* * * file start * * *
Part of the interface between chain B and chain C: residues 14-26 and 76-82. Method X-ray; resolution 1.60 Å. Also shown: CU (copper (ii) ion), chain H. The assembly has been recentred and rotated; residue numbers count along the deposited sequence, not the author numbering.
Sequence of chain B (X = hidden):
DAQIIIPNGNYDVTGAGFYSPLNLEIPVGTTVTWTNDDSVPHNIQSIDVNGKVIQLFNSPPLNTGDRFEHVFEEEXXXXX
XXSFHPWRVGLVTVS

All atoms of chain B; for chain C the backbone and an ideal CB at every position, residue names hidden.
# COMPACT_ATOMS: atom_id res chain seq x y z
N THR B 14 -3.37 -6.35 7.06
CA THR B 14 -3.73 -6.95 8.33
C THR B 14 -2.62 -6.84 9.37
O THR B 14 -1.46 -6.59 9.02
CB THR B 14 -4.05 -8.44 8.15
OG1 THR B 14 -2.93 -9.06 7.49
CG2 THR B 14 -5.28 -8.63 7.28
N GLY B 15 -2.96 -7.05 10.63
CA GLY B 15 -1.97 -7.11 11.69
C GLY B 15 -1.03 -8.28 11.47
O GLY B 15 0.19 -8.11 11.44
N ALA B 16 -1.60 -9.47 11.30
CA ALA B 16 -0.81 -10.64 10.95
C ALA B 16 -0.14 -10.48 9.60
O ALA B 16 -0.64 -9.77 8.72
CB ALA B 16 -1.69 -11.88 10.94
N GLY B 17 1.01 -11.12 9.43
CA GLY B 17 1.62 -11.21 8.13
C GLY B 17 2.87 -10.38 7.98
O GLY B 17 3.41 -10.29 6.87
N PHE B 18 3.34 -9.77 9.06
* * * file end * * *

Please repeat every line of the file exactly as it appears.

Part of the interface between chain B and chain C: residues 14-26 and 76-82. Method X-ray; resolution 1.60 Å. Also shown: CU (copper (ii) ion), chain H. The assembly has been recentred and rotated; residue numbers count along the deposited sequence, not the author numbering.
Sequence of chain B (X = hidden):
DAQIIIPNGNYDVTGAGFYSPLNLEIPVGTTVTWTNDDSVPHNIQSIDVNGKVIQLFNSPPLNTGDRFEHVFEEEXXXXX
XXSFHPWRVGLVTVS

All atoms of chain B; for chain C the backbone and an ideal CB at every position, residue names hidden.
# COMPACT_ATOMS: atom_id res chain seq x y z
N THR B 14 -3.37 -6.35 7.06
CA THR B 14 -3.73 -6.95 8.33
C THR B 14 -2.62 -6.84 9.37
O THR B 14 -1.46 -6.59 9.02
CB THR B 14 -4.05 -8.44 8.15
OG1 THR B 14 -2.93 -9.06 7.49
CG2 THR B 14 -5.28 -8.63 7.28
N GLY B 15 -2.96 -7.05 10.63
CA GLY B 15 -1.97 -7.11 11.69
C GLY B 15 -1.03 -8.28 11.47
O GLY B 15 0.19 -8.11 11.44
N ALA B 16 -1.60 -9.47 11.30
CA ALA B 16 -0.81 -10.64 10.95
C ALA B 16 -0.14 -10.48 9.60
O ALA B 16 -0.64 -9.77 8.72
CB ALA B 16 -1.69 -11.88 10.94
N GLY B 17 1.01 -11.12 9.43
CA GLY B 17 1.62 -11.21 8.13
C GLY B 17 2.87 -10.38 7.98
O GLY B 17 3.41 -10.29 6.87
N PHE B 18 3.34 -9.77 9.06